It is easiest to make materials accessible if you do so from the start. Below are a variety of step-by-step tutorials, in both written and video format, that will help guide you through creating or revising documents, presentations, multimedia files and other types of files. A brief list of outside resources and references are also provided under each title.
Tutorials in the sections below offer overviews of how to apply basic accessibility principles using tools in the software, including how to check for accessibility.
Adobe Acrobat (PDF)
Over the past few years we, as an institution, have focused on improving accessibility and using inclusive practices in virtual settings. As we move toward more and more in-person events, it is important to model inclusive practices in face-to-face settings, as well as virtual. Some simple practices can help create a better in-person presentation experience. These include:
- Using a microphone
- Describing images used
- Building in breaks
- Sharing slides electronically
Synchronous virtual meetings require planning in order to provide sufficient access to all participants. If not designed well, the cognitive load of video-conference meetings can be overwhelming for both participants and presenters. The following tips were developed in consideration of the wide range of disabilities that participants may or may not disclose and the wide range of technologies attendees may use. This includes:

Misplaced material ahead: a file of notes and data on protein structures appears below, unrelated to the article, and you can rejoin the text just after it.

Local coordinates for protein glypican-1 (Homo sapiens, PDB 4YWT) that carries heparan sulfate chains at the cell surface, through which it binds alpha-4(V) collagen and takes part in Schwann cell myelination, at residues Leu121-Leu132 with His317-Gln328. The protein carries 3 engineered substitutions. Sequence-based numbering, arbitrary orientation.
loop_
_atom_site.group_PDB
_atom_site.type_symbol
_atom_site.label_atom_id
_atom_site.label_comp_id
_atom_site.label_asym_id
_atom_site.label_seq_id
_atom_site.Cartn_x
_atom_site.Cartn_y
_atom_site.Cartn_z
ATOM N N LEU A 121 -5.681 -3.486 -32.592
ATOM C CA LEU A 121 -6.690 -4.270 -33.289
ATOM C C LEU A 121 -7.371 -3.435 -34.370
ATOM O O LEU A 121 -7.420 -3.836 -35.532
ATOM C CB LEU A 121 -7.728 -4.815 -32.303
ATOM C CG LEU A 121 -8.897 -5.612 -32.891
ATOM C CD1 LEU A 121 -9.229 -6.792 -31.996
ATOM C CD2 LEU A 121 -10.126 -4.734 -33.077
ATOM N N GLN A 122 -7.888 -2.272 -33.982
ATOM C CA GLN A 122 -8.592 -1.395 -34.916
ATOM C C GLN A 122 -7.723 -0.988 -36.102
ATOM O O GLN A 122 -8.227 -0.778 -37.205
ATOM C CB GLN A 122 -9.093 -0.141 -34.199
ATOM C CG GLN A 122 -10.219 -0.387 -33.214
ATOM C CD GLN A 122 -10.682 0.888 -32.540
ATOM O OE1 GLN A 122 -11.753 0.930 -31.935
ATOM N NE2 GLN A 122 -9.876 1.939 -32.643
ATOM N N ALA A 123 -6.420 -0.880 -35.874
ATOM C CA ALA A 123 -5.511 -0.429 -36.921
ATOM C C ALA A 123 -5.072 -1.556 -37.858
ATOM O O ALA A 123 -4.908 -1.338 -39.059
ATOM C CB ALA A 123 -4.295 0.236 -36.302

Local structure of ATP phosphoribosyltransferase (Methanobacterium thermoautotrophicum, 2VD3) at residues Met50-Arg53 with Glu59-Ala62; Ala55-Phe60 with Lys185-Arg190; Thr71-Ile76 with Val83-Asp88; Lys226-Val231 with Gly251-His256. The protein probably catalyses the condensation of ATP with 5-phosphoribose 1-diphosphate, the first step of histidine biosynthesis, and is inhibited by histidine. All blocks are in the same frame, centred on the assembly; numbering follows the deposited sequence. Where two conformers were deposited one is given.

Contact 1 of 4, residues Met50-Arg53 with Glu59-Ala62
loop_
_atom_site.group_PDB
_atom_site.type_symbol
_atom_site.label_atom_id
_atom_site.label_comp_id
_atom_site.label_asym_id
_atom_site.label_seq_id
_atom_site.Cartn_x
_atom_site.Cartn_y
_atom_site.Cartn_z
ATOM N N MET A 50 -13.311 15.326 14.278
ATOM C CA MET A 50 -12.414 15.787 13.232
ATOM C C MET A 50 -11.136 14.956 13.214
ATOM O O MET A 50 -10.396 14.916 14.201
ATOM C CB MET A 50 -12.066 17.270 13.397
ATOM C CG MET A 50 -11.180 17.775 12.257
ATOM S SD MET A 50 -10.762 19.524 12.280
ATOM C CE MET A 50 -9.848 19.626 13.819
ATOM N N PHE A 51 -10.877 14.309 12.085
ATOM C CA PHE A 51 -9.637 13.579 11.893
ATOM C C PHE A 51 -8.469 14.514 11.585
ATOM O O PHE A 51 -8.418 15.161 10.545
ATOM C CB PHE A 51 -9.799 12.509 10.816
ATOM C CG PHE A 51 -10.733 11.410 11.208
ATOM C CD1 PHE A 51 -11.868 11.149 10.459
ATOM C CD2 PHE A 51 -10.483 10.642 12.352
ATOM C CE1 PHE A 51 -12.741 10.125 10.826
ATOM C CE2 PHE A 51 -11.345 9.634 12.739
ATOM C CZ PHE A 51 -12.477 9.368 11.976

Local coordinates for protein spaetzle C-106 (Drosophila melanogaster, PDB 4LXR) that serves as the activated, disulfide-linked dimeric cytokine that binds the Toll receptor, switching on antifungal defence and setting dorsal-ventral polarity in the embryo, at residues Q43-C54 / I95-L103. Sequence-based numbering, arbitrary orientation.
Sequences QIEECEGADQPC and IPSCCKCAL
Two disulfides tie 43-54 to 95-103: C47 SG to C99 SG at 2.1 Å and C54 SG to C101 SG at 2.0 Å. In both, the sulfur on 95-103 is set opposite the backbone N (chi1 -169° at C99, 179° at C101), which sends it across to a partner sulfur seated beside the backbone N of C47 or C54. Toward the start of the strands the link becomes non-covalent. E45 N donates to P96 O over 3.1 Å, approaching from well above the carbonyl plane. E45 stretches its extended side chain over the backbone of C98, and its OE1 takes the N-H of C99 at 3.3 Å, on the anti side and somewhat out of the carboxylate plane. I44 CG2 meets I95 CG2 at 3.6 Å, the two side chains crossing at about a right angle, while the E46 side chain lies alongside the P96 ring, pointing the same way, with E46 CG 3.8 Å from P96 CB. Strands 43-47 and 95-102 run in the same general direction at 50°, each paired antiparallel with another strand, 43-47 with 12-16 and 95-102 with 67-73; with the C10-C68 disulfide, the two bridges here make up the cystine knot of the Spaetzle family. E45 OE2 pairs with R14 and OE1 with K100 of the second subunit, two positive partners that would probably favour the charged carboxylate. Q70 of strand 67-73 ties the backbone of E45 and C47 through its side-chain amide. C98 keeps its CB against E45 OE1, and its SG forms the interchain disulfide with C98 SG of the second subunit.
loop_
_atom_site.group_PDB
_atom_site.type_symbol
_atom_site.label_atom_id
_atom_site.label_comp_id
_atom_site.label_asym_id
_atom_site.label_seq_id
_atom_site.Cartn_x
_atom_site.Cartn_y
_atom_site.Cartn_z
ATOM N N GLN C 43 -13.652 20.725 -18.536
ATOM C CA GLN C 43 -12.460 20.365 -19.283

- Steps to take prior to the meeting
- Best practices during the meeting
- Follow up after the meeting
The tutorials in this section cover creating and editing captions for videos that have already been generated through a video platform, lecture capture, mini-lectures, narrated slides, etc. All videos used as learning materials need to be captioned. Campus Technology Services has made a list of captioning service platforms.
As SUNY Oswego shifts to alternative modes of teaching, more students than ever stand to benefit from the captioning of video content. Providing the text as an alternate means of study can assist and reinforce the lecture. Transcripts can be helpful when people have difficulty focusing on audio due to a cognitive disability or distractions in their current home environment (children, family members, pets, etc). Due to the wide variety of bandwidth capabilities, it is good to provide low tech solutions including the transcript of the video. This aids people who have difficulty streaming videos because of network or economic limitations.
Accessibility should be considered when sending out general communications, such as emails. The email tutorial contains basic points of information to consider no matter what email software you are using. These include:
- Writing a clear subject line
- Using headings and paragraphs
- Adding alt text
- Writing descriptive hyperlinks
When social media content is accessible it works with assistive technologies like screen readers, personal voice assistants (e.g. Siri, Alexa, etc.), speech to text, etc. Accessible social media positively impacts cultural expectations and tells the audience they matter. While various social media platforms and applications may vary in terms of what modifications can be made, there are some basic steps you can take with your content to help improve accessibility. These include:
- Using clear language
- Adding alt text
- Captioning videos
- Properly using hashtags
- Using emojis sparingly
Deque University is a comprehensive online digital accessibility training platform that is available to all SUNY campuses.